The internet has enabled communal stability. Social networks ground us in communities of our own design, and bind us in a web of shared meaning and values that were previously less explicitly defined. Now we have a perpetual audience of pre-invested individuals to share our zines with, and are relying less on more tenuous methods of advertising and distribution. Nevertheless, the era of the “grand experiment” of the zine is over. Its potential as a medium of social transformation has been thoroughly
undermined by the emergence of these self-same internet-hosted social platforms. Socially, zine-making is an atavism; a reversion in behaviour that attempts to recreate older forms of interaction, ideas and meanings.

Much has been made of the fact that zines are tactile and appeal immediately to our senses. This trait explains their power and charm. Physical media engages the part of the brain responsible for spatial organization, and thus imprint themselves in your
memory in a primal manner that virtual media cannot hope to compete with.
But whereas one can express detailed criticisms and have immediate social impact online, a reader of a tangible zine is confronted with a closed system that they must either accept or reject in a binary fashion. Thus, to maintain their relevance, contemporary embodied zines in the West must piggyback some form of electronic support (e.g., an accompanying blog). This duality of form, perhaps accidental and temporary, is the hallmark of the modern zine.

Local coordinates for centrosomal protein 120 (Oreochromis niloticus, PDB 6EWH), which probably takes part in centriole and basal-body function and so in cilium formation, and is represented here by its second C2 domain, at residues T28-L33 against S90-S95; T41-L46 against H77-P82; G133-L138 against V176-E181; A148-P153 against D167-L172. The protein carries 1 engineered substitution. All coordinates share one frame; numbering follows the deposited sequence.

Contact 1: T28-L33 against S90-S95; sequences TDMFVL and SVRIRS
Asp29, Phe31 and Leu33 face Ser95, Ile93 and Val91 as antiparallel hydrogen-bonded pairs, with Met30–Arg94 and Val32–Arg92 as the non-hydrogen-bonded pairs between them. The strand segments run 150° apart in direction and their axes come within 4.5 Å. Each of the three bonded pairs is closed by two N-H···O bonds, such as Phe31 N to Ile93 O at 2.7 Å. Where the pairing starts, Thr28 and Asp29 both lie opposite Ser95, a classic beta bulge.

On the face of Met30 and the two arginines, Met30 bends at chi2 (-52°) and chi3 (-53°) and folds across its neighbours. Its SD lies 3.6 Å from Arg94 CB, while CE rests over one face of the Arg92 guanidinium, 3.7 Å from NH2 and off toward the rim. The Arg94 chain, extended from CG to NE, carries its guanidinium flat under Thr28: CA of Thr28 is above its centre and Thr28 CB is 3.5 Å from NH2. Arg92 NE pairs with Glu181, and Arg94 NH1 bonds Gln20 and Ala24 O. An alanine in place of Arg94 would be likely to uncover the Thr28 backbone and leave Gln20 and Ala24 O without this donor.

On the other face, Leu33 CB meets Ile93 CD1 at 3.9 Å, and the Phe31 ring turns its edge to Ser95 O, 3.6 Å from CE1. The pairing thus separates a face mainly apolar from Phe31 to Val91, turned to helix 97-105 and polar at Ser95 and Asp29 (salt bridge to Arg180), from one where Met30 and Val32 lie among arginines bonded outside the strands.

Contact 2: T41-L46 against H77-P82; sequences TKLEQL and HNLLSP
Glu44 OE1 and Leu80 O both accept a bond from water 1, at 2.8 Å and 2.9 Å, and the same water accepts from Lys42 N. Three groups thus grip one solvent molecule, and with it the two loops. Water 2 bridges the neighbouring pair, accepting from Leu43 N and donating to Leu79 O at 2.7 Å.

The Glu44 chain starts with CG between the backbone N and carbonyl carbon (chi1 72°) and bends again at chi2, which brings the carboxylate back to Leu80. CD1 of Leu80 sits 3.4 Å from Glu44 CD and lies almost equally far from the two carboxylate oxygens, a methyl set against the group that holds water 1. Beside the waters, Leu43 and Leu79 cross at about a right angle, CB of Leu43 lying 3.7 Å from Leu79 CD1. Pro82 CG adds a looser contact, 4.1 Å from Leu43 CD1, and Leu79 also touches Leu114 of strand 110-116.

Historically, zines are stale — a spent force. Zines can’t produce flash-mobs or topple countries: Facebook and Twitter can. Thus, where revolutionary potential exists, the internet will always be the preferred technology of communication and medium of expression. This ineffectuality was evident near the end of the 20th century when I wrote the original “Zines Are Dead” article, and it has only become more obvious as time passes.
Ultimately, the zine has not quite died but rather has been relegated to the contents of a curiosity cabinet. Do curiosity cabinets still serve a valid function? Only in the opinions of eccentrics and antiquarians. So it is, I contend, with the zine in North America.
However, in parts of the world where the internet is largely inaccessible or heavily-censored, zines and other forms of embodied self-publishing are still relevant. The most important contemporary zines are likely not being published in the West, and are probably not written in English. In parts of the world where the internet is largely inaccessible or heavily-censored, zines and other forms of embodied self-publishing are still relevant. The zine frontier has been pushed abroad, and if we do not attempt to locate and engage its living, vibrant exemplars, then we must content ourselves with simply continuing to further stock our cabinets with freely-given cultural cast-offs produced by old friends, colluding and participating in the undeath of the medium.
Christopher Yorke lives deep in the desert of Riyadh, Saudi Arabia and is Research & Development Coordinator at King Saud
University. He recently resurrected his life as a zinemaker by creating Meet Me in the Middle [2011] and Three Rivers Farm [2012] with co-creator Gordon B. Isnor.